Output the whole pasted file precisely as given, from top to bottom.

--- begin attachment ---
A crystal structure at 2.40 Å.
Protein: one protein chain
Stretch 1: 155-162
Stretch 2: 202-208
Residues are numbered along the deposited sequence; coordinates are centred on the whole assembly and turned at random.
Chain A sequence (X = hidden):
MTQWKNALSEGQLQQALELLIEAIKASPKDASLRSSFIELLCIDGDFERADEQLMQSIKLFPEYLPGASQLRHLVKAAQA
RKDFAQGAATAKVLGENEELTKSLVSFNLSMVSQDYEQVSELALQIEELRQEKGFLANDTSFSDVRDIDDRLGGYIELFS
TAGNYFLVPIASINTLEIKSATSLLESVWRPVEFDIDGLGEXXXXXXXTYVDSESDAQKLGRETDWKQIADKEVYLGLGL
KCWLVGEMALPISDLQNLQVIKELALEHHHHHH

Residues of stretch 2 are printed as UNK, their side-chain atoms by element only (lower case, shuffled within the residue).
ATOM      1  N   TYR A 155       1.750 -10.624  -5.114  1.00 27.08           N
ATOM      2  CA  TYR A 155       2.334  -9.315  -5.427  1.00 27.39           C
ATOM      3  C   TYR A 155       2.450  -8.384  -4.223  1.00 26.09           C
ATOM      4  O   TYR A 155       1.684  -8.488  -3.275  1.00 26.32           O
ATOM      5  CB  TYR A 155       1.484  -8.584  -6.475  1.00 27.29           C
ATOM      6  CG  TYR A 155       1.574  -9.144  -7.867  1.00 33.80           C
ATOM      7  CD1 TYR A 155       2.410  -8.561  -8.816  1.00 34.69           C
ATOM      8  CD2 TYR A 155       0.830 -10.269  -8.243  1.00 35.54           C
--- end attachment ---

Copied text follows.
A crystal structure at 2.40 Å.
Protein: one protein chain
Stretch 1: 155-162
Stretch 2: 202-208
Residues are numbered along the deposited sequence; coordinates are centred on the whole assembly and turned at random.
Chain A sequence (X = hidden):
MTQWKNALSEGQLQQALELLIEAIKASPKDASLRSSFIELLCIDGDFERADEQLMQSIKLFPEYLPGASQLRHLVKAAQA
RKDFAQGAATAKVLGENEELTKSLVSFNLSMVSQDYEQVSELALQIEELRQEKGFLANDTSFSDVRDIDDRLGGYIELFS
TAGNYFLVPIASINTLEIKSATSLLESVWRPVEFDIDGLGEXXXXXXXTYVDSESDAQKLGRETDWKQIADKEVYLGLGL
KCWLVGEMALPISDLQNLQVIKELALEHHHHHH

Residues of stretch 2 are printed as UNK, their side-chain atoms by element only (lower case, shuffled within the residue).
ATOM      1  N   TYR A 155       1.750 -10.624  -5.114  1.00 27.08           N
ATOM      2  CA  TYR A 155       2.334  -9.315  -5.427  1.00 27.39           C
ATOM      3  C   TYR A 155       2.450  -8.384  -4.223  1.00 26.09           C
ATOM      4  O   TYR A 155       1.684  -8.488  -3.275  1.00 26.32           O
ATOM      5  CB  TYR A 155       1.484  -8.584  -6.475  1.00 27.29           C
ATOM      6  CG  TYR A 155       1.574  -9.144  -7.867  1.00 33.80           C
ATOM      7  CD1 TYR A 155       2.410  -8.561  -8.816  1.00 34.69           C
ATOM      8  CD2 TYR A 155       0.830 -10.269  -8.243  1.00 35.54           C